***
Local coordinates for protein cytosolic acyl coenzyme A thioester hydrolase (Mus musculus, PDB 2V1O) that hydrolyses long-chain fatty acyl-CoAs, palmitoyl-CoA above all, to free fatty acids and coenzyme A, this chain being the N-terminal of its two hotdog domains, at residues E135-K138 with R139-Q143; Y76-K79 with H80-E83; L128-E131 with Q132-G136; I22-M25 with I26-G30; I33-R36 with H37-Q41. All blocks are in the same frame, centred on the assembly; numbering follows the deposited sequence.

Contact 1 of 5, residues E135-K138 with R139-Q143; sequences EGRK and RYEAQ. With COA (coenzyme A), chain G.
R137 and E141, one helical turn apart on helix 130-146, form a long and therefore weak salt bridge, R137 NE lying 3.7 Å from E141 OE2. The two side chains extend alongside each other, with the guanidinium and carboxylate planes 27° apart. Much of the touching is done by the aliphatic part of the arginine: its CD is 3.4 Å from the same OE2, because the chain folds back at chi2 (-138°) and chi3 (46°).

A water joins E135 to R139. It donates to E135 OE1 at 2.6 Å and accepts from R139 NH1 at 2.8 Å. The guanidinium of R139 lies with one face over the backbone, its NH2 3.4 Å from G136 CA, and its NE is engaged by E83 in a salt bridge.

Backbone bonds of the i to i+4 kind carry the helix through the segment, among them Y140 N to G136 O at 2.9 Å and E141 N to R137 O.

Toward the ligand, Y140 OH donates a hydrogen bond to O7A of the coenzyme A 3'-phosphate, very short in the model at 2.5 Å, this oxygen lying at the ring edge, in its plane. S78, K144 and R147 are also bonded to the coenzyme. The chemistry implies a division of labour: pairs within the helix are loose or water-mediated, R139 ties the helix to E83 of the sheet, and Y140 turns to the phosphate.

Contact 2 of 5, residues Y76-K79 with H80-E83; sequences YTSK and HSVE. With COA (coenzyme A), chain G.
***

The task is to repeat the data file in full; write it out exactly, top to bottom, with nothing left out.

Local coordinates for protein cytosolic acyl coenzyme A thioester hydrolase (Mus musculus, PDB 2V1O) that hydrolyses long-chain fatty acyl-CoAs, palmitoyl-CoA above all, to free fatty acids and coenzyme A, this chain being the N-terminal of its two hotdog domains, at residues E135-K138 with R139-Q143; Y76-K79 with H80-E83; L128-E131 with Q132-G136; I22-M25 with I26-G30; I33-R36 with H37-Q41. All blocks are in the same frame, centred on the assembly; numbering follows the deposited sequence.

Contact 1 of 5, residues E135-K138 with R139-Q143; sequences EGRK and RYEAQ. With COA (coenzyme A), chain G.
R137 and E141, one helical turn apart on helix 130-146, form a long and therefore weak salt bridge, R137 NE lying 3.7 Å from E141 OE2. The two side chains extend alongside each other, with the guanidinium and carboxylate planes 27° apart. Much of the touching is done by the aliphatic part of the arginine: its CD is 3.4 Å from the same OE2, because the chain folds back at chi2 (-138°) and chi3 (46°).

A water joins E135 to R139. It donates to E135 OE1 at 2.6 Å and accepts from R139 NH1 at 2.8 Å. The guanidinium of R139 lies with one face over the backbone, its NH2 3.4 Å from G136 CA, and its NE is engaged by E83 in a salt bridge.

Backbone bonds of the i to i+4 kind carry the helix through the segment, among them Y140 N to G136 O at 2.9 Å and E141 N to R137 O.

Toward the ligand, Y140 OH donates a hydrogen bond to O7A of the coenzyme A 3'-phosphate, very short in the model at 2.5 Å, this oxygen lying at the ring edge, in its plane. S78, K144 and R147 are also bonded to the coenzyme. The chemistry implies a division of labour: pairs within the helix are loose or water-mediated, R139 ties the helix to E83 of the sheet, and Y140 turns to the phosphate.

Contact 2 of 5, residues Y76-K79 with H80-E83; sequences YTSK and HSVE. With COA (coenzyme A), chain G.